Related Articles
Leaders
Forward article link
Share PDF with colleagues

Opec: The rollover

The cuts were extended—but with a built-in escape hatch and implicit threat to other producers

Khalid al-Falih, Saudi Arabia's oil minister, appeared relaxed. A long day of meetings was over and, taking the microphone at the press conference in Vienna on 30 November, he seemed keen to reassert the kingdom's command of the oil market. Saudi Arabia got what it came for in the Austrian capital at the end of November. But Russia's influence was plain. Opec agreed a nine-month extension to the cuts that would otherwise have expired in Q2 2018. It forced Libya and Nigeria to accept a cap on output. The revised deal starts from 1 January 2018 but keeps the cuts, spread across the group and its non-Opec partners, at 1.8m barrels a day. It secures Moscow's cooperation again, dispelling for an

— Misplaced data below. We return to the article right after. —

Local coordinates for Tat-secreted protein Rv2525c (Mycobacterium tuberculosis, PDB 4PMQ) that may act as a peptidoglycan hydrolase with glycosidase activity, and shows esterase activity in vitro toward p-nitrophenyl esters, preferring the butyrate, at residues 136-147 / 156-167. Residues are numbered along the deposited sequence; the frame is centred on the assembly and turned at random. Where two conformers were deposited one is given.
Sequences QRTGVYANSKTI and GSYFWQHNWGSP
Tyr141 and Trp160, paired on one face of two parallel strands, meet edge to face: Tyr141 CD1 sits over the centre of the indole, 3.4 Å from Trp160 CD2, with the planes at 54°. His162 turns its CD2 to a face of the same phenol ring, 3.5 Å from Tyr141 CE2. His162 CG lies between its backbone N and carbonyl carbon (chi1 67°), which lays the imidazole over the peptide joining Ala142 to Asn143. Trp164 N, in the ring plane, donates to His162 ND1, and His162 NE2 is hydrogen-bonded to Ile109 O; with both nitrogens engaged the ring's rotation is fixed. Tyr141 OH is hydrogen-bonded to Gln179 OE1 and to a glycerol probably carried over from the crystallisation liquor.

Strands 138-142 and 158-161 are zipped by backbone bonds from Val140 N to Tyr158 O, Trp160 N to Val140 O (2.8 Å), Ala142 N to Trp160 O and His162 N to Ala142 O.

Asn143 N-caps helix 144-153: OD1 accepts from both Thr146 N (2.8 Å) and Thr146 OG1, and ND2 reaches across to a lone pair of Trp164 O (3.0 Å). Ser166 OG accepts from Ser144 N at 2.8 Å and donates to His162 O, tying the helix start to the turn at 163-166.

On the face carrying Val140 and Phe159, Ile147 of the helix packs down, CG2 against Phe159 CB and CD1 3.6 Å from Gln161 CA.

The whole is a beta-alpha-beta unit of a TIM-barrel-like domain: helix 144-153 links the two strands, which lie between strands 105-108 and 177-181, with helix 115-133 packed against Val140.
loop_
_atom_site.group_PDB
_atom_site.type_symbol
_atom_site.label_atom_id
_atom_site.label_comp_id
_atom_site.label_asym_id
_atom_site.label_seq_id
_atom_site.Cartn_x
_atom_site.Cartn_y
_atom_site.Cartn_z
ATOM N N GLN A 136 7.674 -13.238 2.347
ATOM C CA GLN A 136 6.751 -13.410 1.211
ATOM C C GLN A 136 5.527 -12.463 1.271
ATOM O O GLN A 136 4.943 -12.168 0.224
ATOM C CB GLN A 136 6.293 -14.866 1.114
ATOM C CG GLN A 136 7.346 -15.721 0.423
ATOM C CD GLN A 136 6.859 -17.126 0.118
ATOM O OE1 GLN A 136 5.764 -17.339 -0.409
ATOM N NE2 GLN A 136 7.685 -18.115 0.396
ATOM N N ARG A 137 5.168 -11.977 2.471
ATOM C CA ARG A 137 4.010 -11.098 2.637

Also in this section
Opec and IEA diverge on world’s capacity cushion
13 July 2018
As trade tensions and disruptions ripple through the market, Opec and the IEA disagree on the risks to supply
Oil markets on the rise
10 July 2018
The oil-price recovery has helped to improve the outlook for oil and gas capital markets
Strategy v market dynamics
6 July 2018
Members must consider a host of complex issues as they wrestle with the problem of managing oil supply